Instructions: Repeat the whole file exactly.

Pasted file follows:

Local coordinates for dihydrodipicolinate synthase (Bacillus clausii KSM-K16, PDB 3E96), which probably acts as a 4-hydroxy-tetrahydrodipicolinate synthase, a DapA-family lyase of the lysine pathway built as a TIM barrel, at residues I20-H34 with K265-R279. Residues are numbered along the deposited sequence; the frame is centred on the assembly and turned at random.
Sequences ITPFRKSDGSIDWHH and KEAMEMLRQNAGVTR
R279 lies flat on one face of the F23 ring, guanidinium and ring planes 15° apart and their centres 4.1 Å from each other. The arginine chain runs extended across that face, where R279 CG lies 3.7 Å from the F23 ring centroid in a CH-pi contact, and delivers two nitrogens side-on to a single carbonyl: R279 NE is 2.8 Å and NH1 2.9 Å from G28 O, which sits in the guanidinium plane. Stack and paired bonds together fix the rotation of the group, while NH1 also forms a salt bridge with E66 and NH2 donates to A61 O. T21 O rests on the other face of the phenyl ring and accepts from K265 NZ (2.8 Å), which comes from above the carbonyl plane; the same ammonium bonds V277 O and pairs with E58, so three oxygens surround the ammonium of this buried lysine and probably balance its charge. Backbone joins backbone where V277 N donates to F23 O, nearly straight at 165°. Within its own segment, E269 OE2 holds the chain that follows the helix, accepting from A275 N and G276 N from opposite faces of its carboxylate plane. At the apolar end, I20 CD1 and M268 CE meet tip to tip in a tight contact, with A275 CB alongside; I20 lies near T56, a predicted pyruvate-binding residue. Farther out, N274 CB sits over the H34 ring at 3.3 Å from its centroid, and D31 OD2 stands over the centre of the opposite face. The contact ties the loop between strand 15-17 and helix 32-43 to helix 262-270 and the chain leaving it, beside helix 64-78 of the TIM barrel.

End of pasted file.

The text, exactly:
Local coordinates for dihydrodipicolinate synthase (Bacillus clausii KSM-K16, PDB 3E96), which probably acts as a 4-hydroxy-tetrahydrodipicolinate synthase, a DapA-family lyase of the lysine pathway built as a TIM barrel, at residues I20-H34 with K265-R279. Residues are numbered along the deposited sequence; the frame is centred on the assembly and turned at random.
Sequences ITPFRKSDGSIDWHH and KEAMEMLRQNAGVTR
R279 lies flat on one face of the F23 ring, guanidinium and ring planes 15° apart and their centres 4.1 Å from each other. The arginine chain runs extended across that face, where R279 CG lies 3.7 Å from the F23 ring centroid in a CH-pi contact, and delivers two nitrogens side-on to a single carbonyl: R279 NE is 2.8 Å and NH1 2.9 Å from G28 O, which sits in the guanidinium plane. Stack and paired bonds together fix the rotation of the group, while NH1 also forms a salt bridge with E66 and NH2 donates to A61 O. T21 O rests on the other face of the phenyl ring and accepts from K265 NZ (2.8 Å), which comes from above the carbonyl plane; the same ammonium bonds V277 O and pairs with E58, so three oxygens surround the ammonium of this buried lysine and probably balance its charge. Backbone joins backbone where V277 N donates to F23 O, nearly straight at 165°. Within its own segment, E269 OE2 holds the chain that follows the helix, accepting from A275 N and G276 N from opposite faces of its carboxylate plane. At the apolar end, I20 CD1 and M268 CE meet tip to tip in a tight contact, with A275 CB alongside; I20 lies near T56, a predicted pyruvate-binding residue. Farther out, N274 CB sits over the H34 ring at 3.3 Å from its centroid, and D31 OD2 stands over the centre of the opposite face. The contact ties the loop between strand 15-17 and helix 32-43 to helix 262-270 and the chain leaving it, beside helix 64-78 of the TIM barrel.